The P40 Pro does excel in its battery life. That may not be that surprising, considering the 4200 mAh battery and screen resolution. That may also be thanks to EMUI once again. Typical usage might see you reaching for a charger after a day and a half, though you can probably stretch it all the way to two days with battery saving modes and less frequent use. When it does come to charge, the 40W fast charging makes that downtime even shorter. Yes, there’s wireless charging and even reverse wireless charging, but don’t expect those to be blazing fast, especially the latter.
There’s a Dual SIM slot and eSIM. You can use a Nano SIM and an eSIM, or slot in one of Huawei’s NM memory cards. WiFi 6 is supported, too.
The Huawei P40 Pro comes with Android but it’s not the Pie you’ll see on Google’s Pixel, of course. As with any Huawei phone, this comes with EMUI. It has definitely changed and improved over the past few years but it’s still a double-edged sword as far as experiences go.
What you don’t get, of course, is Google apps or services. While it runs Android, Huawei’s P40 series uses the company’s own AppGallery store rather than the Google Play store. It’s working with TomTom on a Google Maps replacement, and has its own voice assistant called Celia, which will stand in for the Google Assistant. Celia is only available in select markets at the moment, of which South Africa is not one.
Whether that will be enough to convince potential buyers remains to be seen. Few would deny that Huawei’s P-Series phones have serious photography talents, but the continued absence of Google apps and services leaves them at a significant disadvantage compared to Samsung and others. So I thought too until the P40 Pro arrived on my review desk.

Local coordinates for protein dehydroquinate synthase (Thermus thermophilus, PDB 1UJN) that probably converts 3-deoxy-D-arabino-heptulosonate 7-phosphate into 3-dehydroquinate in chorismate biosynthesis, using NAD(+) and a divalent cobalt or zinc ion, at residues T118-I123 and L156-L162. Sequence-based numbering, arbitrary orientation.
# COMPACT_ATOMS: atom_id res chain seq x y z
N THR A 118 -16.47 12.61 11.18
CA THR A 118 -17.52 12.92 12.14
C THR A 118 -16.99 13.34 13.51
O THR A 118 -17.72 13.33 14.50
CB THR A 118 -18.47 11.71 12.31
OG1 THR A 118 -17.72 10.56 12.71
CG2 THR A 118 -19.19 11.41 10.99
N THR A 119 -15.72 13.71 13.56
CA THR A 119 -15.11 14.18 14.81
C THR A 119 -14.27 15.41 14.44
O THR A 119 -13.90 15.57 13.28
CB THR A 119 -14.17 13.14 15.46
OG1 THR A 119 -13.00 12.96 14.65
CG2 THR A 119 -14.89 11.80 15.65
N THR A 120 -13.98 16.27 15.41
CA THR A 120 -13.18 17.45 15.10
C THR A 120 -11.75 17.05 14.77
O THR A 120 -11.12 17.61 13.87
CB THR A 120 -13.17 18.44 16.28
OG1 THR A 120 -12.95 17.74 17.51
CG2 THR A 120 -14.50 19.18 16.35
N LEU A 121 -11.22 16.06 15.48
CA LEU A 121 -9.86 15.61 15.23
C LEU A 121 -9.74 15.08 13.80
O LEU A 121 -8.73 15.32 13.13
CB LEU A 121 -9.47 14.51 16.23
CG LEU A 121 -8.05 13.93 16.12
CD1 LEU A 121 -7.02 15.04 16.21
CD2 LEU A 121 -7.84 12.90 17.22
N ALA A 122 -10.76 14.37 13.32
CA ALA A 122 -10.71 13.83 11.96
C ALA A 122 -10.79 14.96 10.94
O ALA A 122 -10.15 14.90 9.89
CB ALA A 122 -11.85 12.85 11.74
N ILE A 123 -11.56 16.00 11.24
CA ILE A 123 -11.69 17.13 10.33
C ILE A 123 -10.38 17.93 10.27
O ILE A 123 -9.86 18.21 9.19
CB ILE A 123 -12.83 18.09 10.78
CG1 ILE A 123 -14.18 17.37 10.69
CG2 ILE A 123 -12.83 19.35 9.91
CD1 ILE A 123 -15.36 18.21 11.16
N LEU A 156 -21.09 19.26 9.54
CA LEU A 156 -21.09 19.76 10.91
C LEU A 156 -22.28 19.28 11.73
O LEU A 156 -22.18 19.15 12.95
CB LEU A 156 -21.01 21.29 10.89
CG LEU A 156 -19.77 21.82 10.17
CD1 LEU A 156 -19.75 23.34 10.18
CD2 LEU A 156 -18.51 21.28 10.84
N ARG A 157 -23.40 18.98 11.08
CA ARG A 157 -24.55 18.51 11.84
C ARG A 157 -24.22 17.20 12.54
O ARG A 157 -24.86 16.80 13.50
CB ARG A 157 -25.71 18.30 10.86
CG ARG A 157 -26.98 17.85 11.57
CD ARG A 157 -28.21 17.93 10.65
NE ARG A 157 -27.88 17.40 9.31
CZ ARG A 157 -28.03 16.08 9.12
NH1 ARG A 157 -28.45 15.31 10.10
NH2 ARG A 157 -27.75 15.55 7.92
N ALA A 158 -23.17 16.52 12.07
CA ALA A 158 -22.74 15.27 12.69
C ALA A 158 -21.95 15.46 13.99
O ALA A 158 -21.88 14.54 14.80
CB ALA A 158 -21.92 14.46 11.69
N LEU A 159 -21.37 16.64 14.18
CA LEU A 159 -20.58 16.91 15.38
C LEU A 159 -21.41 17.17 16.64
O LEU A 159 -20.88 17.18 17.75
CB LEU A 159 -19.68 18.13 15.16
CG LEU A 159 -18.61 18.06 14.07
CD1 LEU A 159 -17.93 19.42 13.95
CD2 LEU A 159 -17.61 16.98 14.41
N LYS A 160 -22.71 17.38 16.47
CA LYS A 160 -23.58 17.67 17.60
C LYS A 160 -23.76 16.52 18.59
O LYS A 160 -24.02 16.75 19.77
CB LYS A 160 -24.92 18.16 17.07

Switching over the P40 from my P30 was seamless, thanks to Huawei’s Phone Clone app. It moved apps compatible with the device while Google issued apps didn’t make the cut. Huawei’s very own App Gallery has a plethora of apps available, but I found that my most favourite were not. Applications such as Aurora make it possible to side-load apps you miss. It works exactly like Google Play store and houses all your favourite apps. While you may download them, they most likely will not work as GMS is not available. In rare and very surprising cases, some do work.
Some people might immediately be turned off by the iOS-like aesthetics. Others will bemoan the plethora of Huawei apps pre-installed. The former can be fixed with a few settings and theme changes, but the former is harder to escape. There’s still no way to uninstall Huawei’s own apps so the best you can do is hide them. That’s all within reason as they complete Huawei’s ecosystem and work hand in hand with each other.
On the other hand, much of the P40 Pro’s touted performance and power-efficiency are partly credited to EMUI. Huawei makes use of some AI and machine learning to learn the user’s habits and optimize performance based on those patterns, like pre-loading apps or guessing where users will tap next. It also does some heavy process management, sometimes too aggressive for people’s tastes.
All of the above, however, doesn’t exactly define the Huawei P40 Pro. All things considered, these are traits that are also shared by its biggest rivals, the Samsung Galaxy S20+ and Apple iPhone 11 Pro. What really sets the P40 Pro apart is its four cameras, really three and a half, each with their special talent.
The one you will use the most will be the 50 megapixel main sensor. Don’t be deceived by that large number as you will rarely set the camera app to that. In fact, the camera’s default mode is 10 megapixel, where four pixels are combined to produce a higher-quality picture. Its special feature, however, is what Huawei calls “SuperSpectrum” sensor. Instead of the usual RGB sensor, it uses RYYB, replacing green with two yellows based on the theory that visible light has more yellow than green and that green is dragged in by the yellow anyway.